* Brazil may pick up rigs idled on moratorium
* Could help the country's offshore campaign
* Deep water rigs in tight supply around the world
By Brian Ellsworth and Joshua Schneyer
RIO DE JANEIRO, June 11 (Reuters) - Brazil could benefit from the BP Gulf of Mexico spill as a U.S. moratorium on offshore drilling boosts available rigs for the country's deep water oil exploration program.
Even as an ecological catastrophe makes the future of U.S. offshore drilling less certain, Brazil is plowing ahead with a $220 billion five-year plan to tap oil fields even deeper than BP's (BP.L) ill-fated Gulf well, which is still leaking crude.
With an estimated 35 rigs idled in the Gulf of Mexico, Brazil is already receiving inquiries from companies looking to move their rigs here, where vast discoveries in recent years may soon turn the country into a major crude exporter.
"What is bad for some may be good for others," said Fernando Martins, Latin America Vice President for GE Oil and Gas, which provides services to drillers in Brazil.
"Since operators are shutting down at least temporarily in the U.S. Gulf, some companies are planning to move their rigs to Brazil now," he said, without offering details. <^^^^^^^^^^^^^^^^^^^^^^^^^^^^^^^^^^^^^^^^^^^^^^^^^^^^^^^^^
Full coverage of the BP spill
Graphic showing key Brazil oil projects
Factbox showing deep sea rigs halted [ID:nN01124070] ^^^^^^^^^^^^^^^^^^^^^^^^^^^^^^^^^^^^^^^^^^^^^^^^^^^^^^^^^>
The spill has temporarily halted new drilling in the Gulf of Mexico and Alaska, and has spurred Norway, which 40 years ago pioneered offshore drilling, to halt new licensing for now.
Brazil's state oil company Petrobras (PETR4.SA) (PBR.N), which already produces around a quarter of the world's deep water oil, could be an obvious candidate to take newly available rigs.
Petrobras declined to comment on the issue.
But Mauricio Tolmasquim, a top Brazilian government energy advisor, said this week that he expected the Gulf spill to benefit Petrobras by making more deep water rigs available -- adding that cost savings could be offset by higher insurance premiums for drilling operations.
Brazilian officials, including government leaders and Petrobras executives, have said Brazil has no intention of slowing its offshore development as a result of the spill.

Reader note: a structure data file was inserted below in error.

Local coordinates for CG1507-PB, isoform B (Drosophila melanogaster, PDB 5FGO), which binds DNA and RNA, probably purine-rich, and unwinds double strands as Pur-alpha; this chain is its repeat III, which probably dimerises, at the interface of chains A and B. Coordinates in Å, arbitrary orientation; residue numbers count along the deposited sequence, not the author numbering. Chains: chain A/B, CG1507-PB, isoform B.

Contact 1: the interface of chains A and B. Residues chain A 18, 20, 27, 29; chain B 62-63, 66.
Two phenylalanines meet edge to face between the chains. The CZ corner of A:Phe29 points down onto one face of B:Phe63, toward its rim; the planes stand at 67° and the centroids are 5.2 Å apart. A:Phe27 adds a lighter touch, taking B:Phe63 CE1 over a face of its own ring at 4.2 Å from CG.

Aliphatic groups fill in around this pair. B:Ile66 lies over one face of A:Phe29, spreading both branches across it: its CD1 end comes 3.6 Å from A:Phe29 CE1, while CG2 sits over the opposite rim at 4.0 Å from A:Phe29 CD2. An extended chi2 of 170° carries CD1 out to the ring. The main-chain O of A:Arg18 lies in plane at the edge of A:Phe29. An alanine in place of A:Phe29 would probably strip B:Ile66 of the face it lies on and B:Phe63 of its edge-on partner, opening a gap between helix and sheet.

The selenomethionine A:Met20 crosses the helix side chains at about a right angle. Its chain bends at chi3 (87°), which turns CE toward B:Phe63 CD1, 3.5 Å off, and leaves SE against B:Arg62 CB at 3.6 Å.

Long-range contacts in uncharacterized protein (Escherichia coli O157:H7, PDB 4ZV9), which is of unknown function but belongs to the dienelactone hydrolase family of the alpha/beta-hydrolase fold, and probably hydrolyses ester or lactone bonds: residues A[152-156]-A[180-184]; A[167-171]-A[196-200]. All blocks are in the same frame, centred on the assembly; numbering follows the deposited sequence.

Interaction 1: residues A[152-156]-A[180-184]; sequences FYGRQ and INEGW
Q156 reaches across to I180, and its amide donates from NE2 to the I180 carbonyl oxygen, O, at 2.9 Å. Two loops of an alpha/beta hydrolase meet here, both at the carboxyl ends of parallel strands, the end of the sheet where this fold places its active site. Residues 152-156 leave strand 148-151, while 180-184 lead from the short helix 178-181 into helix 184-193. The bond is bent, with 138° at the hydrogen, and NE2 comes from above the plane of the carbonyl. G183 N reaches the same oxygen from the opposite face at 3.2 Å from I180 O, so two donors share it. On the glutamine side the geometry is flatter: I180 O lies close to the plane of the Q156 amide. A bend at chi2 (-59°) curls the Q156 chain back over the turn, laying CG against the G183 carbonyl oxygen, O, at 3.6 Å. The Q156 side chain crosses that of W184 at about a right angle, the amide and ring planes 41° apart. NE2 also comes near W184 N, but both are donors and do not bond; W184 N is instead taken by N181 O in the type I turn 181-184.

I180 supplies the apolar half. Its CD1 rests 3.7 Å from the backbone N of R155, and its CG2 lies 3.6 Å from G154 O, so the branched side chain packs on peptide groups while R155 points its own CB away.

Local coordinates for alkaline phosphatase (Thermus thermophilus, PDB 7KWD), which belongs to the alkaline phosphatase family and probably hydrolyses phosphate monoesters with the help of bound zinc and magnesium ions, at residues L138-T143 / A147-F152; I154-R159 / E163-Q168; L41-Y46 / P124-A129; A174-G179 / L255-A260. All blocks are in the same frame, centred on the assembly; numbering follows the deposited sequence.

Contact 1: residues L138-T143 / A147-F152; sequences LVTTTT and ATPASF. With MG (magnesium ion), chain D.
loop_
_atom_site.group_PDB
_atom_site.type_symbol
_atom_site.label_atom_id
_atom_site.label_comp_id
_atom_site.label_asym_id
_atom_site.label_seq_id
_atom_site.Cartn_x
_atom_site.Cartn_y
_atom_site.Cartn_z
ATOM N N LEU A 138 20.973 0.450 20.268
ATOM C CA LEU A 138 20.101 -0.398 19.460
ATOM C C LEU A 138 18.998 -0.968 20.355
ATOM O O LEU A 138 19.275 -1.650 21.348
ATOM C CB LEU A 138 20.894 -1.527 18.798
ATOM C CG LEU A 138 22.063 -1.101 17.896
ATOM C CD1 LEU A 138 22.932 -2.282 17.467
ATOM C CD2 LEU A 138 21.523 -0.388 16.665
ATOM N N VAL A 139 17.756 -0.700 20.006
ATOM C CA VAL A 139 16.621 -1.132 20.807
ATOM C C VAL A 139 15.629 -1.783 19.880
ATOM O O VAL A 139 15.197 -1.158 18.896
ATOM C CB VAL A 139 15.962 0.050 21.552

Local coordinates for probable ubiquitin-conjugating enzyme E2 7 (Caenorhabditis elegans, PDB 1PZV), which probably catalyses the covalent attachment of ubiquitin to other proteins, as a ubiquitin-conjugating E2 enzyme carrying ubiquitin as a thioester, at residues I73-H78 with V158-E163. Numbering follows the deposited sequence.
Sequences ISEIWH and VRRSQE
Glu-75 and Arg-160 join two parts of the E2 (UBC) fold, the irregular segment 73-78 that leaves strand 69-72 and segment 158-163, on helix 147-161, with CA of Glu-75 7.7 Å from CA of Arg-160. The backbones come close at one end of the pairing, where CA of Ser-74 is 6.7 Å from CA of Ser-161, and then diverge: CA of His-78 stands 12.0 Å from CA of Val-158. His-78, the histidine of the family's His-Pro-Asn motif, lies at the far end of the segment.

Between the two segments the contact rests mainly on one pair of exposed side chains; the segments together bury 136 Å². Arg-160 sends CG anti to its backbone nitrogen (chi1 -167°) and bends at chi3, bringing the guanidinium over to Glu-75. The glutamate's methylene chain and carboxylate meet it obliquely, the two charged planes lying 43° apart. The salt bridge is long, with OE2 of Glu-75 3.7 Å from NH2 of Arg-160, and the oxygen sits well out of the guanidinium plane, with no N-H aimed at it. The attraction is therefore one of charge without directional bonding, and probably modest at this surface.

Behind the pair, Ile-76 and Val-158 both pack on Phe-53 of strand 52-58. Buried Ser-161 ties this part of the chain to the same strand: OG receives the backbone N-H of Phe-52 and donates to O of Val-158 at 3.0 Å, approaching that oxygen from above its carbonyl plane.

STRONG RIG DEMAND
Analysts say oil companies operating in the Gulf of Mexico -- most notably BP and Chevron (CVX.N) -- may have to decide between paying standby fees while the rigs are idle, moving them to other projects, or canceling the contracts.
The U.S. moratorium may last longer than six months because of U.S. sentiment against offshore drilling and plans for an overhaul of safety standards.
This could provide further incentives to move rigs to Brazil or West Africa, which together with the Gulf of Mexico have over the last five years been the principal areas of deep water exploration.
"The largest question investors should ask is whether the moratorium is lifted after six months or will there be a much greater delay," said UBS analysts in a research note.
Production from deep waters has doubled over the last decade to reach 9 percent of the world's total as easy-to-reach onshore oil fields dry up, according to industry estimates, boosting demand for deep water rigs beyond the pace of production.
This rapid deep water growth may leave oil majors unwilling to cancel rig contracts, despite the expense of keeping them idle, for fear of losing rigs they need down the road.
"If I'm Chevron, I know I've got Petrobras looking over my shoulder, and if I cancel that rig I'm taking the chance that I might not get it back," said Kurt Hallead, an analyst with RBC Capital Markets, who covers oil services.
Petrobras, which pumps the vast majority of Brazil's crude, said in its 2009 business plan that it would lease eight deep water drilling rigs this year and a total of 14 in 2011 and 2012.
By 2013 it will begin receiving the first of 28 new rigs to be built in Brazil by local shipyards, giving it a fleet of more than 60 deep water rigs by 2017.
UBS estimates that there are currently 23 ultra-deep water drilling rigs in the Gulf of Mexico. This type of rig could be attractive to Petrobras or other major oil companies operating offshore Brazil.
"Who could benefit from the moratorium? Petrobras ... should benefit as some U.S. (Gulf of Mexico) rigs begin looking for new markets at a time when Petrobras is tendering for a large number of deepwater rigs," UBS said.